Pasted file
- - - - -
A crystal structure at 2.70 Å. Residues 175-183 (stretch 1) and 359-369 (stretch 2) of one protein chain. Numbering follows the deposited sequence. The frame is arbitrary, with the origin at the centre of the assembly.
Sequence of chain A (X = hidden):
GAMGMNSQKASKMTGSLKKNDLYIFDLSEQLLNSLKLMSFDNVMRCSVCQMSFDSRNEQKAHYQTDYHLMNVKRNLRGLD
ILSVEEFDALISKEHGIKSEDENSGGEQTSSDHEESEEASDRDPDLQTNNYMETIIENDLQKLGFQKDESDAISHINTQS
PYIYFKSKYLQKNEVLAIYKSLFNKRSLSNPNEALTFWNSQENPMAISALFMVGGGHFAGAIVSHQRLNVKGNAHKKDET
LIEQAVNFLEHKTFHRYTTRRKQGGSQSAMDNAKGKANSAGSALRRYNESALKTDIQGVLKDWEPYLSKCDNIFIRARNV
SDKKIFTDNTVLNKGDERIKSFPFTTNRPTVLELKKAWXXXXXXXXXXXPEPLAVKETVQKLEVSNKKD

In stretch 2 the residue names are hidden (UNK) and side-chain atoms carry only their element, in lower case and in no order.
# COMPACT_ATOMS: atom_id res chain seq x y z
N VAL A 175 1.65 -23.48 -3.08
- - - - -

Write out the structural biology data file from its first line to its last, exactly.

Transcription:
A crystal structure at 2.70 Å. Residues 175-183 (stretch 1) and 359-369 (stretch 2) of one protein chain. Numbering follows the deposited sequence. The frame is arbitrary, with the origin at the centre of the assembly.
Sequence of chain A (X = hidden):
GAMGMNSQKASKMTGSLKKNDLYIFDLSEQLLNSLKLMSFDNVMRCSVCQMSFDSRNEQKAHYQTDYHLMNVKRNLRGLD
ILSVEEFDALISKEHGIKSEDENSGGEQTSSDHEESEEASDRDPDLQTNNYMETIIENDLQKLGFQKDESDAISHINTQS
PYIYFKSKYLQKNEVLAIYKSLFNKRSLSNPNEALTFWNSQENPMAISALFMVGGGHFAGAIVSHQRLNVKGNAHKKDET
LIEQAVNFLEHKTFHRYTTRRKQGGSQSAMDNAKGKANSAGSALRRYNESALKTDIQGVLKDWEPYLSKCDNIFIRARNV
SDKKIFTDNTVLNKGDERIKSFPFTTNRPTVLELKKAWXXXXXXXXXXXPEPLAVKETVQKLEVSNKKD

In stretch 2 the residue names are hidden (UNK) and side-chain atoms carry only their element, in lower case and in no order.
# COMPACT_ATOMS: atom_id res chain seq x y z
N VAL A 175 1.65 -23.48 -3.08